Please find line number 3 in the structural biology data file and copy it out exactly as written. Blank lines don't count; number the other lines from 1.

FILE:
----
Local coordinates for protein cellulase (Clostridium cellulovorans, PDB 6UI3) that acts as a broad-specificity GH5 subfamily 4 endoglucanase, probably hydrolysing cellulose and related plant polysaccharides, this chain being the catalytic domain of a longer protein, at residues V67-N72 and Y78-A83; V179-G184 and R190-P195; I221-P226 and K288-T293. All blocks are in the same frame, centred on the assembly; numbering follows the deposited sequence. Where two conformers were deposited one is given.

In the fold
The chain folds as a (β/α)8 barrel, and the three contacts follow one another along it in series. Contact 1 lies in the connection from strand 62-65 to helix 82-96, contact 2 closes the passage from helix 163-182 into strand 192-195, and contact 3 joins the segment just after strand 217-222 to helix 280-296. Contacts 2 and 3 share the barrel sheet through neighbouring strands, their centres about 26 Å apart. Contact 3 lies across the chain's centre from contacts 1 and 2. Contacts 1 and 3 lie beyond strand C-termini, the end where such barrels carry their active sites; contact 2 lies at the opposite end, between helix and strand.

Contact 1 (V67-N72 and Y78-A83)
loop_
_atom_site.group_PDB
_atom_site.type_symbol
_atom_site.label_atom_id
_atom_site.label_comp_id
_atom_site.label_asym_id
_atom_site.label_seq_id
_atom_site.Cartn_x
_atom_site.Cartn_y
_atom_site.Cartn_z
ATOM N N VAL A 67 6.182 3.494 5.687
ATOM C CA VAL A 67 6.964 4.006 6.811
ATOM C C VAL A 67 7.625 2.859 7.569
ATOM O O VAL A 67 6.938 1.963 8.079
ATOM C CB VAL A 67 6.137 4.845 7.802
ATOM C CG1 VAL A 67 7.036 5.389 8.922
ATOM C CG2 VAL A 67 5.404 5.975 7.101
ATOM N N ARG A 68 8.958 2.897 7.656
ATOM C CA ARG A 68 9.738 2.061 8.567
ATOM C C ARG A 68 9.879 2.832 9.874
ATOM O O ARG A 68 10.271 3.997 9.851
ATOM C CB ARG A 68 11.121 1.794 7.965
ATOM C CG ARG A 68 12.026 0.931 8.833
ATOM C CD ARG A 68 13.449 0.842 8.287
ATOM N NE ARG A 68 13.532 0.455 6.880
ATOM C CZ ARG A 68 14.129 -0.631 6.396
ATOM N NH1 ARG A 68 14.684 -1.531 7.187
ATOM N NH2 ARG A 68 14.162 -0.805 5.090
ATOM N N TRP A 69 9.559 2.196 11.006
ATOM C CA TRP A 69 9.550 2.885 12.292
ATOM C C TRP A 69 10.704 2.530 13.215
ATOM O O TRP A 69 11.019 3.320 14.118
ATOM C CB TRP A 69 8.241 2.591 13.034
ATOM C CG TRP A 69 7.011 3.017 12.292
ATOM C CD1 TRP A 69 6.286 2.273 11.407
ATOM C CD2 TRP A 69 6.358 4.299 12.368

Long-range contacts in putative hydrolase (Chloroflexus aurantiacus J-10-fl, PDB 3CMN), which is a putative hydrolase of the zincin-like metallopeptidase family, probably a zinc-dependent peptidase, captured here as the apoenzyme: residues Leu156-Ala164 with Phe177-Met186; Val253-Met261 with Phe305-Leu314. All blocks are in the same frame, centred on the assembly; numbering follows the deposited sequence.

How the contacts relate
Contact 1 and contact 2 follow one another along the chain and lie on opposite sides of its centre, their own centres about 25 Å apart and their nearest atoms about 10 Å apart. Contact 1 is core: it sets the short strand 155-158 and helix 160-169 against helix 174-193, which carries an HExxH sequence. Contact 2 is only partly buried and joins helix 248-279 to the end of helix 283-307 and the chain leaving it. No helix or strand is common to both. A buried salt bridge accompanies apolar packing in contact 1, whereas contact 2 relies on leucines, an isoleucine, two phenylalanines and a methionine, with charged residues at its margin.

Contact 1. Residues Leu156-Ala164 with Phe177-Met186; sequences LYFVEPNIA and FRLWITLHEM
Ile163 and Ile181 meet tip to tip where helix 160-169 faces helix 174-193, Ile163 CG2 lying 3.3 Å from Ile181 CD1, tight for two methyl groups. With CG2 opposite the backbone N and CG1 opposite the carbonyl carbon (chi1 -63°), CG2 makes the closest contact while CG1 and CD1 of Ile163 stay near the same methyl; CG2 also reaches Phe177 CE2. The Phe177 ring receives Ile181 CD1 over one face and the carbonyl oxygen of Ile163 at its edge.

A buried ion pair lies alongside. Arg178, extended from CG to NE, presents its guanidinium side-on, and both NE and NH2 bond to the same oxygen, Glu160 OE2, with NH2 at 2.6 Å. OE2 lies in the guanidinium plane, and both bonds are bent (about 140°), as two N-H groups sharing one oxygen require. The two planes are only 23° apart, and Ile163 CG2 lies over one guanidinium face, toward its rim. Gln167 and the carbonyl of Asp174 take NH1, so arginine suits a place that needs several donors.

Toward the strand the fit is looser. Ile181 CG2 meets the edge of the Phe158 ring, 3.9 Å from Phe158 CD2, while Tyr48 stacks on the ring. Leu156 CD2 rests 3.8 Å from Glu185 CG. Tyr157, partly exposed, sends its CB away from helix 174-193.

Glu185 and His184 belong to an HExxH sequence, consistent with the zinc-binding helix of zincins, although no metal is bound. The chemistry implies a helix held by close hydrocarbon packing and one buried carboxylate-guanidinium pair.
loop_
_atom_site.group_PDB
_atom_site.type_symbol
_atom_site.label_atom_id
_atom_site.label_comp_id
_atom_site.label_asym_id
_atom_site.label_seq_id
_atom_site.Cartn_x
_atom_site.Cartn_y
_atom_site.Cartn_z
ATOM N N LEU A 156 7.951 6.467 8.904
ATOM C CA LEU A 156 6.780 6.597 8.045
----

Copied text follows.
The chain folds as a (β/α)8 barrel, and the three contacts follow one another along it in series. Contact 1 lies in the connection from strand 62-65 to helix 82-96, contact 2 closes the passage from helix 163-182 into strand 192-195, and contact 3 joins the segment just after strand 217-222 to helix 280-296. Contacts 2 and 3 share the barrel sheet through neighbouring strands, their centres about 26 Å apart. Contact 3 lies across the chain's centre from contacts 1 and 2. Contacts 1 and 3 lie beyond strand C-termini, the end where such barrels carry their active sites; contact 2 lies at the opposite end, between helix and strand.